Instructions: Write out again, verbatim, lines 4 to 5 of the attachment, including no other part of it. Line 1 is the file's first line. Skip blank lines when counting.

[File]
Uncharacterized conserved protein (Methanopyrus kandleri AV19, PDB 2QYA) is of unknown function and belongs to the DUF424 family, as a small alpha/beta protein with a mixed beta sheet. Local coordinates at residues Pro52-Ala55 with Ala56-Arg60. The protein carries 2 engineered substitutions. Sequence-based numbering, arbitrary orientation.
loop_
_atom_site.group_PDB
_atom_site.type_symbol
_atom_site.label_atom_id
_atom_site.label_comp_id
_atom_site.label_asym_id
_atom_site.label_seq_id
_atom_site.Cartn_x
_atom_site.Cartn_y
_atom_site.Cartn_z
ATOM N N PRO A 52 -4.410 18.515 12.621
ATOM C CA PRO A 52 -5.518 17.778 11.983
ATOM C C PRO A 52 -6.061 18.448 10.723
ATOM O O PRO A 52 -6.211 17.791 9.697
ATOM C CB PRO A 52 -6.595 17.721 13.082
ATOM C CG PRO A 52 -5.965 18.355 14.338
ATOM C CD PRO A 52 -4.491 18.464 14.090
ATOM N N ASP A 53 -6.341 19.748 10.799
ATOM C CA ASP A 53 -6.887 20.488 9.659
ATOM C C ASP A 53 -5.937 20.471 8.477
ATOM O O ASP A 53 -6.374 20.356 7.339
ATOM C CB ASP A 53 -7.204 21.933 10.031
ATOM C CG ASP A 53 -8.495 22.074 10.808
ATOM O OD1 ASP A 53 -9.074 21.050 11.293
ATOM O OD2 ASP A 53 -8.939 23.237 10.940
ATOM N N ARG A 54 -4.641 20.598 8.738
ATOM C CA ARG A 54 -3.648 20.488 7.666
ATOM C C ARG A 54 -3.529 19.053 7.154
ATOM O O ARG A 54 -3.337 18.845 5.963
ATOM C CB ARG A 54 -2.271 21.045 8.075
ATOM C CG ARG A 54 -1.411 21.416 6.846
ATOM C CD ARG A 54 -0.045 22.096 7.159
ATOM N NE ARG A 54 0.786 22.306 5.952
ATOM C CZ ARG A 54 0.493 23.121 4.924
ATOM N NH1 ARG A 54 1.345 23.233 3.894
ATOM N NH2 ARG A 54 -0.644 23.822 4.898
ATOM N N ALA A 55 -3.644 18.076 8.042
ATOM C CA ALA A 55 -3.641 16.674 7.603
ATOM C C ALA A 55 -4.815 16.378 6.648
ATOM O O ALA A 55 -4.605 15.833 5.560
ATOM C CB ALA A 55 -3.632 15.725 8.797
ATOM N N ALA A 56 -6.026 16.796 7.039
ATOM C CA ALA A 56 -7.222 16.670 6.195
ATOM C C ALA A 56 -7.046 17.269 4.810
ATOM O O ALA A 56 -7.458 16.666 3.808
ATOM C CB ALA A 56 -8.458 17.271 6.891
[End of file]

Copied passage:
_atom_site.type_symbol
_atom_site.label_atom_id